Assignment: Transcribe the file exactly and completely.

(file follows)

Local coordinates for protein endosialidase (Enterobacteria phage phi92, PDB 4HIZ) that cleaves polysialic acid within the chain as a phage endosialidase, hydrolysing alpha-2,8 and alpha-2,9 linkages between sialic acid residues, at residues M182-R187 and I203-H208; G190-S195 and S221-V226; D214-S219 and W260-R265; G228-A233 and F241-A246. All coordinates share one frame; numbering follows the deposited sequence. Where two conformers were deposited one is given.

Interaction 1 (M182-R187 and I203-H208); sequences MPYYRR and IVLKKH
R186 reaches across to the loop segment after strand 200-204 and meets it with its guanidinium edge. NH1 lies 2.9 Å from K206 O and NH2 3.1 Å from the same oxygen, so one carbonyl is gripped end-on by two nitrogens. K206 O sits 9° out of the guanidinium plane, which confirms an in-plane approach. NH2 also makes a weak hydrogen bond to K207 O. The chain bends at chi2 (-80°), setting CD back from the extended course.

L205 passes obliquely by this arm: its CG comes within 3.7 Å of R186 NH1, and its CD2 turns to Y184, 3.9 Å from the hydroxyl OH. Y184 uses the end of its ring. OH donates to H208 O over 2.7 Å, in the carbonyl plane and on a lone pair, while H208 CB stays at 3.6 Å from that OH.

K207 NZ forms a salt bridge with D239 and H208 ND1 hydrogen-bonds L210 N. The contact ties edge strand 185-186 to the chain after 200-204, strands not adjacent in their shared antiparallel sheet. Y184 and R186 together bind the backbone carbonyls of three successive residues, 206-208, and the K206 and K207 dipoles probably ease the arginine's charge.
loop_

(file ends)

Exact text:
Local coordinates for protein endosialidase (Enterobacteria phage phi92, PDB 4HIZ) that cleaves polysialic acid within the chain as a phage endosialidase, hydrolysing alpha-2,8 and alpha-2,9 linkages between sialic acid residues, at residues M182-R187 and I203-H208; G190-S195 and S221-V226; D214-S219 and W260-R265; G228-A233 and F241-A246. All coordinates share one frame; numbering follows the deposited sequence. Where two conformers were deposited one is given.

Interaction 1 (M182-R187 and I203-H208); sequences MPYYRR and IVLKKH
R186 reaches across to the loop segment after strand 200-204 and meets it with its guanidinium edge. NH1 lies 2.9 Å from K206 O and NH2 3.1 Å from the same oxygen, so one carbonyl is gripped end-on by two nitrogens. K206 O sits 9° out of the guanidinium plane, which confirms an in-plane approach. NH2 also makes a weak hydrogen bond to K207 O. The chain bends at chi2 (-80°), setting CD back from the extended course.

L205 passes obliquely by this arm: its CG comes within 3.7 Å of R186 NH1, and its CD2 turns to Y184, 3.9 Å from the hydroxyl OH. Y184 uses the end of its ring. OH donates to H208 O over 2.7 Å, in the carbonyl plane and on a lone pair, while H208 CB stays at 3.6 Å from that OH.

K207 NZ forms a salt bridge with D239 and H208 ND1 hydrogen-bonds L210 N. The contact ties edge strand 185-186 to the chain after 200-204, strands not adjacent in their shared antiparallel sheet. Y184 and R186 together bind the backbone carbonyls of three successive residues, 206-208, and the K206 and K207 dipoles probably ease the arginine's charge.
loop_